It's a Waiting Game for Beef Herd Expansion

Lower feed, higher cattle prices could drive transition into expansion, but herd will take time to rebuild

Published on: Feb 5, 2014

Profit incentives fostered by higher cattle prices and lower feed costs have interested cattle producers in expanding herds, says Purdue University extension economist Chris Hurt.

However, profit incentives haven't been around long enough for the industry to begin registering signs of expansion, according to USDA inventory numbers, and the herd rebuilding may take multiple years.

A bit of background
Hurt says the cattle herd in the U.S. has been in a long-term decline with the number of beef cows at the lowest level since 1962, according to USDA. 

The most recent phase of the decline began in 2007 as a result of two basic drivers: sharply higher feed costs forcing cattle feeding into large losses which depressed calf prices; and drought conditions in major beef cow production areas, which also caused herd reductions.

Lower feed, higher cattle prices could drive transition into expansion, but herd will take time to rebuild
Lower feed, higher cattle prices could drive transition into expansion, but herd will take time to rebuild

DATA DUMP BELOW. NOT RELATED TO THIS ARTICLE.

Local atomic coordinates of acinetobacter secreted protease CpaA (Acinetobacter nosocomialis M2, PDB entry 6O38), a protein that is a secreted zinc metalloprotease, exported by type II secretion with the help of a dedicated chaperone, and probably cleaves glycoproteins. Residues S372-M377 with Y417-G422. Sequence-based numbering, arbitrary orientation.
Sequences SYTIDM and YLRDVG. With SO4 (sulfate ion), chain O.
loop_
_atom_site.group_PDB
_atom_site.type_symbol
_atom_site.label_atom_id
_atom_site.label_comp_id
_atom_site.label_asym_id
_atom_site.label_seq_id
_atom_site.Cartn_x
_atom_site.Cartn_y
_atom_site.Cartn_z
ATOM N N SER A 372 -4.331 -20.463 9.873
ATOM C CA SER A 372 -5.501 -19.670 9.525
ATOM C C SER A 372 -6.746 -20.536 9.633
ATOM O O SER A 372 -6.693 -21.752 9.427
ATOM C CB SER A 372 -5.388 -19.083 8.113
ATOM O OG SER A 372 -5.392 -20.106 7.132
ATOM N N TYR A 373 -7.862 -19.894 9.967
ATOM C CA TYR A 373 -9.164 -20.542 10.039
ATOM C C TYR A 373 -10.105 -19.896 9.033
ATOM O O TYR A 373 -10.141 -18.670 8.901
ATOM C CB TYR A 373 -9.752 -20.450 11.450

According to Hurt, beef cow numbers fell by 253,000, or 1%, in 2013 with most regions of the country reporting fewer cows. The biggest decline in numbers was in the Southeastern U.S. with a reduction of 118,000 cows followed by the Pacific Northwest 88,000; the Northern Plains 62,000; and the Southern Plains 57,000 head.

The continual decline in beef cow numbers since 2007 now means the 2014 calf crop will be very small, about 33.7 million head, a 10% reduction since 2007.

Prices ready to encourage production
The negative profit incentives and drought since 2007 have discouraged the cattle industry. However, the financial incentives have recently shifted back to strong profitability.

The two factors driving the strong profit incentives are the small number of fed cattle and calves which keep beef supplies extremely low and much lower feed costs starting last fall with normal U.S. yields of corn, soybeans, and forages. These factors have resulted in record high prices for fed cattle and calves this winter, Hurt explains.